Altruism Gone Mad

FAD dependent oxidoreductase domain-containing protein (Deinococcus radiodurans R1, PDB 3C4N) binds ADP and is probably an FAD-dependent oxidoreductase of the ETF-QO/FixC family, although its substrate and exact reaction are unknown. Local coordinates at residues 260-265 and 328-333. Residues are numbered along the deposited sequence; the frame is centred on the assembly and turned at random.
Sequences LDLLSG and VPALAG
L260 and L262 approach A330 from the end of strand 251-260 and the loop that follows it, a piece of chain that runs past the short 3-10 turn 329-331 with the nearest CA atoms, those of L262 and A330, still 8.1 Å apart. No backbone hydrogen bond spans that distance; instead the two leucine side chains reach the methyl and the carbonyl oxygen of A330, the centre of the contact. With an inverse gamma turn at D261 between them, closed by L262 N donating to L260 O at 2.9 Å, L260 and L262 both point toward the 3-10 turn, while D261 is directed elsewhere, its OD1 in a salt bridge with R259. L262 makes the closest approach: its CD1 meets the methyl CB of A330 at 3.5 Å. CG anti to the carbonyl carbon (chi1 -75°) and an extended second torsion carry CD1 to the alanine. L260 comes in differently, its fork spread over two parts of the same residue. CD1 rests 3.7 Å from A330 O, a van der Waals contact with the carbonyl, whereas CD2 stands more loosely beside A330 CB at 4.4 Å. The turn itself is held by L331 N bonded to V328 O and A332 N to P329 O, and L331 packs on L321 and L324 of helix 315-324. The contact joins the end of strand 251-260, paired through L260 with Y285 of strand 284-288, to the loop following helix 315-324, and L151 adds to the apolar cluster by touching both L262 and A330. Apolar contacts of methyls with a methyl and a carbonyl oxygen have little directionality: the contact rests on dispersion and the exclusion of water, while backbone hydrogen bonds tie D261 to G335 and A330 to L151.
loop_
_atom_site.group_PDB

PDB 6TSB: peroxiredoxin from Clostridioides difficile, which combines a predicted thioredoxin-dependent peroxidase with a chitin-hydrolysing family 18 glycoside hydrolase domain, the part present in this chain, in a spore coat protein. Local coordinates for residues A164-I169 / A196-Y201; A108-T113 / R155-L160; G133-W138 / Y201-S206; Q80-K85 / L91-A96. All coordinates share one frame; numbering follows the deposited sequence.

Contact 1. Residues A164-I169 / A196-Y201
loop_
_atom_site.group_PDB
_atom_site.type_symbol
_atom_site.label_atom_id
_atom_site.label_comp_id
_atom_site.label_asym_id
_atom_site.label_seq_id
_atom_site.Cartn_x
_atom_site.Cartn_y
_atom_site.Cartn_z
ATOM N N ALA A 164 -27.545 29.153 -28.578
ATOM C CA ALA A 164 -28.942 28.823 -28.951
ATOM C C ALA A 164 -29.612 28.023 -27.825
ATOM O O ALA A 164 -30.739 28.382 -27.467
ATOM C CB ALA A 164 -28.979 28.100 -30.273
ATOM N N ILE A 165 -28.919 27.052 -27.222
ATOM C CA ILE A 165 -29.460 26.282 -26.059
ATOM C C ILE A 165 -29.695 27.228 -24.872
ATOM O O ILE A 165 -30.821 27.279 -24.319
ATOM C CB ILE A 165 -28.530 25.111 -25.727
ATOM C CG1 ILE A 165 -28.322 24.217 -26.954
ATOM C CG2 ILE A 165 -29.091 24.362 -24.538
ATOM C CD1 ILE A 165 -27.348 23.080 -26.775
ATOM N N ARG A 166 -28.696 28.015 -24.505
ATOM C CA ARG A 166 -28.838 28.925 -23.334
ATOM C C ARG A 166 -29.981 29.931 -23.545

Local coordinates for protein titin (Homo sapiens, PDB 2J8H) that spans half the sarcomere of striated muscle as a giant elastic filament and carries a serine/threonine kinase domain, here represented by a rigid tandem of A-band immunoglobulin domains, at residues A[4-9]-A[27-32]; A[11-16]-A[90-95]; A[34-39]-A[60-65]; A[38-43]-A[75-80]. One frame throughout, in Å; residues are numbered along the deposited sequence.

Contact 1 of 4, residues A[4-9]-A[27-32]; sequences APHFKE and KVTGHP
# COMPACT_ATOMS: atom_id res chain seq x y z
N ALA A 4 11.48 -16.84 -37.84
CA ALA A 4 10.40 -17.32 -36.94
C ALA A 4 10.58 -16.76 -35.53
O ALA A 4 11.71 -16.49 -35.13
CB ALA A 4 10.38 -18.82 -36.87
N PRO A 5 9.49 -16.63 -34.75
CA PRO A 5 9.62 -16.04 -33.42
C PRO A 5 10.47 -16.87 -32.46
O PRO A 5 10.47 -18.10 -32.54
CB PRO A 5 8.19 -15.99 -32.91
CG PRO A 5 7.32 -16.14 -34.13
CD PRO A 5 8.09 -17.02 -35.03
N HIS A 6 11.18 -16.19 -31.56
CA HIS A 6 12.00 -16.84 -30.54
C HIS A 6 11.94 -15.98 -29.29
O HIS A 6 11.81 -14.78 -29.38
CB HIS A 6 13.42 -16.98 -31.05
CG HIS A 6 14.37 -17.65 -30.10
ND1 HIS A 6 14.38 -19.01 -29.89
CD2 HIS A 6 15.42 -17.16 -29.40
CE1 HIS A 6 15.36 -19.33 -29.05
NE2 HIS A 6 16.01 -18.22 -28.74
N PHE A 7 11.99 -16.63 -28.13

The notion of pathological altruism presupposes that the conceptual problem of altruism has been solved and that credible criteria exist to distinguish that which is pathological from that which is not. In contrast to most of the contributors to this volume, who take a personality-based approach, This chapter reviews social psychological theory and research on altruism and its excesses. From the perspective of social cognition and game theory, pathological altruism is a shortfall in strategic reasoning. For example, faulty or inflexible expectations regarding the behavior of others can result in self-defeating behavior in certain interdependent situations, such as the Prisoner’s Dilemma or the Volunteer’s Dilemma. Social categorization and social distance moderate what it means to be altruistic, which further complicates the task of those individuals caught in these dilemmas and the researchers who study them. The chapter discusses how these considerations can help explain why (pathological) altruists have not died out.
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